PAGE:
Recently, I had the opportunity to participate in Career Day at Beard Elementary. Often, I get to speak to groups of people, but this was my first time in front of the high-stakes critics who are fifth graders. To make my part more challenging, I was the guy who had to follow an FBI SWAT officer. I learned that in the hierarchy of "Cool," FBI SWAT is significantly higher than financial planners.
On my way to the school, it occurred to me that I should think about how to explain what I do to a fifth grader. What I do is hard enough to explain to adults, so how will I engage these eleven-year-olds? I told them this story: "I LOVE Reese's peanut butter cups. They keep me addicted through the year with their seasonal shapes like hearts, easter bunnies, and Christmas Trees, all of which change the peanut butter-chocolate ratio. However, you will reach an age when you can no longer consume junk food like you do as a child or teenager. In my case, I had to realize that I was in an unhealthy and toxic relationship with food. I didn't set out to have a bad relationship with food, but I was never taught or interested in eating healthy." This is the same relationship I see most people having with money.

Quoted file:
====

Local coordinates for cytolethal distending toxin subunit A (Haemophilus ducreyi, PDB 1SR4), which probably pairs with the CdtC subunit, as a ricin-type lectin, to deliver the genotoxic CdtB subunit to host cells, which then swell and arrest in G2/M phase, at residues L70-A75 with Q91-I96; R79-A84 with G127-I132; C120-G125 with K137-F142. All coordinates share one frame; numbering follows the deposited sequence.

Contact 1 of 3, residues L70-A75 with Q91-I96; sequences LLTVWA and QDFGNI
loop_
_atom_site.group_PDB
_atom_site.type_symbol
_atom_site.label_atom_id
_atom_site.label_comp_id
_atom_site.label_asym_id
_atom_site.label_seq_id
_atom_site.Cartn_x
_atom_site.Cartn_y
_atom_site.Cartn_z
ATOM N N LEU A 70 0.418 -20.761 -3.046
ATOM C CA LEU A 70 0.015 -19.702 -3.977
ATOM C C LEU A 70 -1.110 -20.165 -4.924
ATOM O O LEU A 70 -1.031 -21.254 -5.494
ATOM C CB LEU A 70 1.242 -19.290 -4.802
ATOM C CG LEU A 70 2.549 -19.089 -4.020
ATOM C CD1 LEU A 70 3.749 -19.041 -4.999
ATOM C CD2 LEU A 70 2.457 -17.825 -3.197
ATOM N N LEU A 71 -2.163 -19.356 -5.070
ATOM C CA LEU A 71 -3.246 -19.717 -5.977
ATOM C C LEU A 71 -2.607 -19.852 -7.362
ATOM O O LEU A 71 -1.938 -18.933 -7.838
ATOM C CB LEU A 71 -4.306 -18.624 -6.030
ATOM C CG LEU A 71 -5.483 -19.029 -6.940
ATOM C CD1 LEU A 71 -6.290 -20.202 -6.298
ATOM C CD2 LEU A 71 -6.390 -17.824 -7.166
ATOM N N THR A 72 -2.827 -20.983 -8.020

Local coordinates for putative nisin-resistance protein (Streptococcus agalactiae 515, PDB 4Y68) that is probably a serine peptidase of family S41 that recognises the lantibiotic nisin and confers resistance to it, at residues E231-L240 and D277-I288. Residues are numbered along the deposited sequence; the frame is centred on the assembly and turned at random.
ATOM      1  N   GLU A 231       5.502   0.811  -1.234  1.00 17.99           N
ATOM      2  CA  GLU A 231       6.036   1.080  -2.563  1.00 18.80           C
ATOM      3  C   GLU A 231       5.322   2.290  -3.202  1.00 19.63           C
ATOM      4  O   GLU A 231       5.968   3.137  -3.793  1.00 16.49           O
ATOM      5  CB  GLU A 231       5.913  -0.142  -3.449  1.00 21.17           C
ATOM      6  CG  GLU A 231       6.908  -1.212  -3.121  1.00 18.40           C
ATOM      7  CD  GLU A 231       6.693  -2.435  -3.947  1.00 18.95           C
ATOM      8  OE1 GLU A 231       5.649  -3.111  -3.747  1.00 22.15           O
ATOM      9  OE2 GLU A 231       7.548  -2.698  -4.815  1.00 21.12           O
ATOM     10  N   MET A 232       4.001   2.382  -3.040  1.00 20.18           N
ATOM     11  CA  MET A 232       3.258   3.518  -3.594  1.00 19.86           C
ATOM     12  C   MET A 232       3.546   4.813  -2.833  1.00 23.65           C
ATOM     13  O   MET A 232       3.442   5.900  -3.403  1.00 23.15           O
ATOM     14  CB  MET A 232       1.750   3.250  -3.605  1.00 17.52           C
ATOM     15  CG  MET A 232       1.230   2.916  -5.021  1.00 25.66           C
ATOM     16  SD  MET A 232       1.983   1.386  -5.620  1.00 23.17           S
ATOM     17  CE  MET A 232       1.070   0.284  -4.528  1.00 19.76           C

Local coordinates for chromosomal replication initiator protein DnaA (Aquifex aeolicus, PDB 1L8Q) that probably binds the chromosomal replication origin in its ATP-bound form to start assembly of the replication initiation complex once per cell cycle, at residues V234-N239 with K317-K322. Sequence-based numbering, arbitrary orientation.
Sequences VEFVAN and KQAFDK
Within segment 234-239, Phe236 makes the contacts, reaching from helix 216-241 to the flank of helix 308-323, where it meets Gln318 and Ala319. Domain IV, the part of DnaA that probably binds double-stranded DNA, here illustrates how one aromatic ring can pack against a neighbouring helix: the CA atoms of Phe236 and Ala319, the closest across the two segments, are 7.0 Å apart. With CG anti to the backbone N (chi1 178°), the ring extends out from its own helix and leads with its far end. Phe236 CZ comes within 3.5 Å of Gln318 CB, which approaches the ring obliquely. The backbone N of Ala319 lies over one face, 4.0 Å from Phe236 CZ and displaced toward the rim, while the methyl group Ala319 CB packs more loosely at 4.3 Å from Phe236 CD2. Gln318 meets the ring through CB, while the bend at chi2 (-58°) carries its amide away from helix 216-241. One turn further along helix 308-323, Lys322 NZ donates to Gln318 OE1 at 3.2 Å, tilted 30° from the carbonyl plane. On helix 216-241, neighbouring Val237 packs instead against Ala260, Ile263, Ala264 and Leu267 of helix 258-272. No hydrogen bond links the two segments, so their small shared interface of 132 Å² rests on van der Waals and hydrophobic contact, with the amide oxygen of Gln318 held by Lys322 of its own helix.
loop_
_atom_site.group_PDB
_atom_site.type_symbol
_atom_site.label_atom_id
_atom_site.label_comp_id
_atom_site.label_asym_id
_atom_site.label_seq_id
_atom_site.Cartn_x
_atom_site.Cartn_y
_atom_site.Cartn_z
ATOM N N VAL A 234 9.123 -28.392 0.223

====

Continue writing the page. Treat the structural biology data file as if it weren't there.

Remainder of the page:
No one starts out wanting a lousy relationship with money, but without help, how are you supposed to know what to do once you start having an income? My goal as a financial planner is to help clients have a better, more meaningful relationship with money. The kids grasped the primary function of my job as much as they could, but if nothing else, I wanted them to hear me say one thing, "Money will not make you happy or solve your problems; it will, however, reveal your character."
Physical health requires daily eating and nutrition, but financial health requires income. Just like with physical nutrition, your food choices will impact the body's long-term health, and so will the decisions you make with your income, affecting the health of your finances. A lot of thought and intentionality needs to go into what you are doing with your income now and how you will keep it going once it stops. That is what I do in a literal sense; income in the form of dollars and cents is not where you should start financial planning.
A successful investor starts planning for the income they need for their soul, which is the recognition of the deepest convictions of your heart and expressing those convictions through your time and money. It is not the amount of dollars and cents income for your lifestyle that matters; it is the income to your soul that will bring enjoyment, happiness, and purpose to your financial plan. If investors came to the table with their goals of feeding my soul first, my body second, and my community third, everyone would be richer than they could imagine.